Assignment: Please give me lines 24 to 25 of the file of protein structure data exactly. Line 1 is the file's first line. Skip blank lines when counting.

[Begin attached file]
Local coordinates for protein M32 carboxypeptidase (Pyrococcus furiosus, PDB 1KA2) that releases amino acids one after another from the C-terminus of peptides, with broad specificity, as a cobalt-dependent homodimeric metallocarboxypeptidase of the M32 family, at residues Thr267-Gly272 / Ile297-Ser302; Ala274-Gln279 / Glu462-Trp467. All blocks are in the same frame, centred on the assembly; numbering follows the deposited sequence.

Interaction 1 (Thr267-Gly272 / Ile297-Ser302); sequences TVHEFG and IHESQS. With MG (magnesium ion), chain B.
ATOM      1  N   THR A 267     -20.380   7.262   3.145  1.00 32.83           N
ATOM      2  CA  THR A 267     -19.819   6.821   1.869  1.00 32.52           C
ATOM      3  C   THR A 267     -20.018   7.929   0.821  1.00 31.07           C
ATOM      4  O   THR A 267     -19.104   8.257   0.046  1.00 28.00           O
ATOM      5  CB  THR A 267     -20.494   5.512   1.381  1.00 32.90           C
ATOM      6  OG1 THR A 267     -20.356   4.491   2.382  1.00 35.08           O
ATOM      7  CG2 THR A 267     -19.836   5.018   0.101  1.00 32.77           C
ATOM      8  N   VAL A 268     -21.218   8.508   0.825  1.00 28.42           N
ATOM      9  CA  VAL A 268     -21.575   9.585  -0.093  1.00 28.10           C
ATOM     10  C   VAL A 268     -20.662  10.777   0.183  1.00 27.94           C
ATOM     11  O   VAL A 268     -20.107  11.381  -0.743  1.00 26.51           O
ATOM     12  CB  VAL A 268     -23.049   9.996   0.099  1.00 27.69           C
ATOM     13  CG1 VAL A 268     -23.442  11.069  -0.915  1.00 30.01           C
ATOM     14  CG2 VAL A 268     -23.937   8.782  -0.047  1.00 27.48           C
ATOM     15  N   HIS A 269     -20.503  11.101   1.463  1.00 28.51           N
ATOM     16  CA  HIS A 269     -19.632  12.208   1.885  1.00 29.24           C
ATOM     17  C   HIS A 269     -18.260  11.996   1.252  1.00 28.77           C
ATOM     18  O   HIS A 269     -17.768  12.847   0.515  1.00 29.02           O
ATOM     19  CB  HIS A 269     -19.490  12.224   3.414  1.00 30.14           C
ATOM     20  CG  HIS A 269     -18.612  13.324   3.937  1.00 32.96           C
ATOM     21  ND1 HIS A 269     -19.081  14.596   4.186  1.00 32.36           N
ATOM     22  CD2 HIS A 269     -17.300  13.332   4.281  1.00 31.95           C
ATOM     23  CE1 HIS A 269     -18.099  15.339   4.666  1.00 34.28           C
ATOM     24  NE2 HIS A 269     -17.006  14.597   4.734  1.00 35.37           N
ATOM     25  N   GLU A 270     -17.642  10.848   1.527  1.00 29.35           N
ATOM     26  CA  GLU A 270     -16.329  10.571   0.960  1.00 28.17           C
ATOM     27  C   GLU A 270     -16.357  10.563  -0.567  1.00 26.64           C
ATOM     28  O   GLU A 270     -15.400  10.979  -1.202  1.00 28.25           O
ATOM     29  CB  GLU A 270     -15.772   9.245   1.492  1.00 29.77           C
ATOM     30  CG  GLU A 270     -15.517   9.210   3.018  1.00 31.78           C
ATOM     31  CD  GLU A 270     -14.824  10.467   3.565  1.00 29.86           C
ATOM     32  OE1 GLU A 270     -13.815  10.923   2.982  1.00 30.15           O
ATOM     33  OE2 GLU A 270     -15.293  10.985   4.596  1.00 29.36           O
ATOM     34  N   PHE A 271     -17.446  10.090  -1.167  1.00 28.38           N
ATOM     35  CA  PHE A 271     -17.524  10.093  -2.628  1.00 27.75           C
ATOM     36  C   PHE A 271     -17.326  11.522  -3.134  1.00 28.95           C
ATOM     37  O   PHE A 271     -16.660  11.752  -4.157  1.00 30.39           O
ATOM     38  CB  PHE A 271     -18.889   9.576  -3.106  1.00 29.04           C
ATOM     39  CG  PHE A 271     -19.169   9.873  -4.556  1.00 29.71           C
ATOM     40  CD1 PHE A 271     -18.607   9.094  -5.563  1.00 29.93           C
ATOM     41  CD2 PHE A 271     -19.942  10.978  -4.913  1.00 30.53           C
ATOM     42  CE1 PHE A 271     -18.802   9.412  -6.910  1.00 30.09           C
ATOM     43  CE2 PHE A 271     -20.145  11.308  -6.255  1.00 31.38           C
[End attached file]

ATOM     22  CD2 HIS A 269     -17.300  13.332   4.281  1.00 31.95           C
ATOM     23  CE1 HIS A 269     -18.099  15.339   4.666  1.00 34.28           C